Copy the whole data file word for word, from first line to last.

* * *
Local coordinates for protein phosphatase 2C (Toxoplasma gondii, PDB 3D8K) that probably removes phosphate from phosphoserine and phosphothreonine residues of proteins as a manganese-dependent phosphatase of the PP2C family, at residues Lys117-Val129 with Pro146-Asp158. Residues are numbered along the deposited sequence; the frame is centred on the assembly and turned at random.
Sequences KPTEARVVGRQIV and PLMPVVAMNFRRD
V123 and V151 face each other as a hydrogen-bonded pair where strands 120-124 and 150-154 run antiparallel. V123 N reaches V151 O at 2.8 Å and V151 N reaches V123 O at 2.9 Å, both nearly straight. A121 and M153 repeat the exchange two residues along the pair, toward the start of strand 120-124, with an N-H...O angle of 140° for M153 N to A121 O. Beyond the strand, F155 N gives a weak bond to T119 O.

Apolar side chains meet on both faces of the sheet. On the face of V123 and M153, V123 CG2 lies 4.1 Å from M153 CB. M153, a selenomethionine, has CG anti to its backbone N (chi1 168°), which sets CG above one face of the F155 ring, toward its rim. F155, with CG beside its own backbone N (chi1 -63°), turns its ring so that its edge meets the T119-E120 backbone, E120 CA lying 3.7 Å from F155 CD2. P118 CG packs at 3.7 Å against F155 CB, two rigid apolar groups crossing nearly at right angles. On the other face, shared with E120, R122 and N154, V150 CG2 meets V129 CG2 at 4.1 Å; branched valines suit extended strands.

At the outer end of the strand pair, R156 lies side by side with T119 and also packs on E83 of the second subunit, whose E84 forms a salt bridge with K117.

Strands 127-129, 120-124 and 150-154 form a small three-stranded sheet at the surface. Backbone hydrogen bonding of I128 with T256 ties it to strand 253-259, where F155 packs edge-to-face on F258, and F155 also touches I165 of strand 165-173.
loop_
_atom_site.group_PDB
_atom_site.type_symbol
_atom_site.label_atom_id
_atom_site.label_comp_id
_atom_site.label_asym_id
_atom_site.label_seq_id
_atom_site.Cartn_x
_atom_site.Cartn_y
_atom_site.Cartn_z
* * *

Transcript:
Local coordinates for protein phosphatase 2C (Toxoplasma gondii, PDB 3D8K) that probably removes phosphate from phosphoserine and phosphothreonine residues of proteins as a manganese-dependent phosphatase of the PP2C family, at residues Lys117-Val129 with Pro146-Asp158. Residues are numbered along the deposited sequence; the frame is centred on the assembly and turned at random.
Sequences KPTEARVVGRQIV and PLMPVVAMNFRRD
V123 and V151 face each other as a hydrogen-bonded pair where strands 120-124 and 150-154 run antiparallel. V123 N reaches V151 O at 2.8 Å and V151 N reaches V123 O at 2.9 Å, both nearly straight. A121 and M153 repeat the exchange two residues along the pair, toward the start of strand 120-124, with an N-H...O angle of 140° for M153 N to A121 O. Beyond the strand, F155 N gives a weak bond to T119 O.

Apolar side chains meet on both faces of the sheet. On the face of V123 and M153, V123 CG2 lies 4.1 Å from M153 CB. M153, a selenomethionine, has CG anti to its backbone N (chi1 168°), which sets CG above one face of the F155 ring, toward its rim. F155, with CG beside its own backbone N (chi1 -63°), turns its ring so that its edge meets the T119-E120 backbone, E120 CA lying 3.7 Å from F155 CD2. P118 CG packs at 3.7 Å against F155 CB, two rigid apolar groups crossing nearly at right angles. On the other face, shared with E120, R122 and N154, V150 CG2 meets V129 CG2 at 4.1 Å; branched valines suit extended strands.

At the outer end of the strand pair, R156 lies side by side with T119 and also packs on E83 of the second subunit, whose E84 forms a salt bridge with K117.

Strands 127-129, 120-124 and 150-154 form a small three-stranded sheet at the surface. Backbone hydrogen bonding of I128 with T256 ties it to strand 253-259, where F155 packs edge-to-face on F258, and F155 also touches I165 of strand 165-173.
loop_
_atom_site.group_PDB
_atom_site.type_symbol
_atom_site.label_atom_id
_atom_site.label_comp_id
_atom_site.label_asym_id
_atom_site.label_seq_id
_atom_site.Cartn_x
_atom_site.Cartn_y
_atom_site.Cartn_z